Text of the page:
Google Drive as a Lesson Organizer

Ahhhh…

Doesn’t Summer just feel nice? I know for some of you, it’s way too hot. Where I am, it’s been a bit cooler than normal. But if you’re a teacher, there’s a good chance that Summer means you don’t have to go in to work every day. For a month or two. That’s a pretty darn good feeling.

But, of course, if you’re a teacher, you probably also have the itch to do something for your classroom. So while I’ve been reflooring my house, salvaging a flooded basement, and awaiting the birth of my first child (his due date is today, and as you can probably infer from the fact that I’m writing a blog post and not at the hospital, we’re still waiting on Baby Wyzlic), I’ve also been doing a lot for school. There’s one thing I’ve been working on in particular¬†that maybe you find interesting/helpful as well: using Google Drive to organize my lessons.

I’m a big believer in using Google Drive for basically all things communication among staff members. Need to do athletic eligibility checks? Make a spreadsheet and share it. Have a roster of students who will be going on a field trip all day? Make a document and share it. Organizing a potluck? Make a spreadsheet or even a form and have everyone add their items to the list.

I love it so much, that my school has asked me to do a short PD on it in the fall so we can start to use it more as a staff. And while I was putting this together, I thought about how I might use this not with my students (I use Forms all the time with them already), but for myself as a teacher.

So I’ve created a spreadsheet for each class and I will be using it as my yearly lesson planner. Here’s what my first week of English 9 looks like:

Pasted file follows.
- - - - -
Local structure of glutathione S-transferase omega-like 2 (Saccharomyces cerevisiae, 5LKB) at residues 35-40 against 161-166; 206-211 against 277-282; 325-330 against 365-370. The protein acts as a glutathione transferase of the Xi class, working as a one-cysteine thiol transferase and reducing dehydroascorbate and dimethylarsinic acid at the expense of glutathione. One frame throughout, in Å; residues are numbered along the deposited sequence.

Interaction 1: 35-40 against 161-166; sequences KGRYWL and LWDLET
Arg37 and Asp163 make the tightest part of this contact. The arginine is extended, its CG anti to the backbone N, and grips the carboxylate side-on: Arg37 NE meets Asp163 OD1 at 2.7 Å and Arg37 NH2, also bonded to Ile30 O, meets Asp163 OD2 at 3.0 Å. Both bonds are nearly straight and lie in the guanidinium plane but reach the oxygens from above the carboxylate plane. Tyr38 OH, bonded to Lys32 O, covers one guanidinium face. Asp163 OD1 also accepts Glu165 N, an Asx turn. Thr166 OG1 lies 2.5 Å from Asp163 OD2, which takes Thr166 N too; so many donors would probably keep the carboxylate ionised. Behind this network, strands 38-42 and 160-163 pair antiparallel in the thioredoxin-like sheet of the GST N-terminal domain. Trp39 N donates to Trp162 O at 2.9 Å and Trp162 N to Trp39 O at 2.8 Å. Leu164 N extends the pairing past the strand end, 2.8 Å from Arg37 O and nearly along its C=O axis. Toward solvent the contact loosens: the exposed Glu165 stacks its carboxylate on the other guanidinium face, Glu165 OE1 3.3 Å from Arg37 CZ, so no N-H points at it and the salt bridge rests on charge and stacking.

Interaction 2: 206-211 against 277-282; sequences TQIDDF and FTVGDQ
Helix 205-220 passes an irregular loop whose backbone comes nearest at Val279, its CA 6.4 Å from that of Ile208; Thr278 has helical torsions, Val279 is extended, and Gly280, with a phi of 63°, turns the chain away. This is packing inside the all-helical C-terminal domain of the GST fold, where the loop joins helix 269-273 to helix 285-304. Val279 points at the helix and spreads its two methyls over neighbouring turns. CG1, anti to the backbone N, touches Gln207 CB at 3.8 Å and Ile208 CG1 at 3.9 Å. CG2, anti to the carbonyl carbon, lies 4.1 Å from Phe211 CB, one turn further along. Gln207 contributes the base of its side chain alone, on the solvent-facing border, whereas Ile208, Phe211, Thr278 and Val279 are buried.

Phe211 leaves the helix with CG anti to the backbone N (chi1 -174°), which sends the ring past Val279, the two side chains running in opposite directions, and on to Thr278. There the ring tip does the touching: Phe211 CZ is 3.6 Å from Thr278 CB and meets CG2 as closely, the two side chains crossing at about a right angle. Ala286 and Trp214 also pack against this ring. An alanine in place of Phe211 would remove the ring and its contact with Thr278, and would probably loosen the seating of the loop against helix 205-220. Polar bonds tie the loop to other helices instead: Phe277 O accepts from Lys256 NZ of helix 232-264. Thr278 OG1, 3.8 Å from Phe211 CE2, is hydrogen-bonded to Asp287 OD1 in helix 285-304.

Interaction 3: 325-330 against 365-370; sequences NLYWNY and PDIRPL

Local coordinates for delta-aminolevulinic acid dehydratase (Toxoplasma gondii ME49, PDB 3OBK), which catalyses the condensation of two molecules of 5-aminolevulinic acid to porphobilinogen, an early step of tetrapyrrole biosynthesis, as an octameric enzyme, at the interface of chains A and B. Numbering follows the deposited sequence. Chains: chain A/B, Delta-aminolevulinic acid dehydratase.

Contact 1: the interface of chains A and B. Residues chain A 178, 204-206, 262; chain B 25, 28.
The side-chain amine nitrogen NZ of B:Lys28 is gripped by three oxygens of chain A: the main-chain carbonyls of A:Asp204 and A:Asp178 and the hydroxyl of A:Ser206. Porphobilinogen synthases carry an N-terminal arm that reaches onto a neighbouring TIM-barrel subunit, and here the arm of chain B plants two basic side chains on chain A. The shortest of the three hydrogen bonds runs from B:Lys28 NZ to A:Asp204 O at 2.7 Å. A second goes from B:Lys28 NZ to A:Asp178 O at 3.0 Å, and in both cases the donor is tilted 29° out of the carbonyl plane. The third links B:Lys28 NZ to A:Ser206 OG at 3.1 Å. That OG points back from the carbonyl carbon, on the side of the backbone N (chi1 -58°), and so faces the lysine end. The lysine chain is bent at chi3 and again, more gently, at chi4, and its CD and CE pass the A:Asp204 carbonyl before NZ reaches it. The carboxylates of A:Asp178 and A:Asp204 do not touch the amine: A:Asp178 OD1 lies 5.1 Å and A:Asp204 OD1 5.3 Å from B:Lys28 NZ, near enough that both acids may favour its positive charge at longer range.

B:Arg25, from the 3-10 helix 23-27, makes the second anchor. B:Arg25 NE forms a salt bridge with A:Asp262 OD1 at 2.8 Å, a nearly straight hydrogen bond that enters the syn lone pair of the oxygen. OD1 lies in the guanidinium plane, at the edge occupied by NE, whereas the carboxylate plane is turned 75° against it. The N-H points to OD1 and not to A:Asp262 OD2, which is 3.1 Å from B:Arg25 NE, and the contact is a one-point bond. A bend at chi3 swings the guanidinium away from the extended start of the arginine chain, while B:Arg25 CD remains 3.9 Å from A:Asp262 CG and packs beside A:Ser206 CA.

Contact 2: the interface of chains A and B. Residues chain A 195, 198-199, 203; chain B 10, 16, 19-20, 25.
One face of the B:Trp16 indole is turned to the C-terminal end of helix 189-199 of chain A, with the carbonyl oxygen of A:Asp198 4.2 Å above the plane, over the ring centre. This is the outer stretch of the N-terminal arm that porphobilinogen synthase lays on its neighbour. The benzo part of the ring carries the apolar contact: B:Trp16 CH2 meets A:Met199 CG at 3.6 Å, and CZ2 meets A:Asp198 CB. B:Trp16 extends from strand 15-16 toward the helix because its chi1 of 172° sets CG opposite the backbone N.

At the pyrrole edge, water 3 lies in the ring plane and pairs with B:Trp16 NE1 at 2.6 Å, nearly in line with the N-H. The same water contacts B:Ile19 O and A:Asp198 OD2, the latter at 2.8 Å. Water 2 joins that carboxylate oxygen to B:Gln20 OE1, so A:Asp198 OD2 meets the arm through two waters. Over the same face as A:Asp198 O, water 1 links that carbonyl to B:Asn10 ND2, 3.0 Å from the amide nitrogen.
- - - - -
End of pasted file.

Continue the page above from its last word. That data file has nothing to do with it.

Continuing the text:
First Week

 

I need this structure so I can keep track of the grammar, reading, writing, and speaking skills I’ve covered, as well as the standards we’ve hit. In the “Lesson Plan Outline” section, I’ve linked to the lesson I’ve created (I don’t have a lesson plan for every lesson, but I will try to have at least a basic outline created), also using Google Drive. Each of these is then nested in folders in my main Google Drive area.

This is no different than what many people do with a paper lesson planner, but I think it’s going to work really well for me. The main benefit is going to be CTRL+H. Many people are familiar with CTRL+F on a Word document or in most web browsers as being the “find” command. That works in Google Drive items as well, but is limited to searching through only the active sheet in a spreadsheet.

CTRL+H usually brings up your history in a web browser. But if you’re using a Google Spreadsheet, this happens:

CTRL+H

It’s a find and replace! Not necessarily all that handy, until you look at the search options. Do you see it?

ALL SHEETS.

With this tool, I can easily search through my entire year’s worth of lessons and look for when we hit a given standard. “You’re saying I didn’t hit RL.9-10.7? Let me show you exactly when, where, and how I did.” Or if a student asks when we learned such-and-such a thing, instead of saying “oh, it was last Tuesday — wait, no, Wednesday — I think,” I can do a quick search, tell them the exact day, and also any other times we happened to touch on that (at least according to my plans).

This also makes for an easy way to make changes for the future, as Google tracks changes and can go into “comment” mode quite easily. For me, these are the things that have made curriculum mapping and unit planning difficult: having a place where it all exists together, and being able to make changes or suggestions for the future.

It’s possible this will blow up in my face. But I’m feeling pretty good about this.

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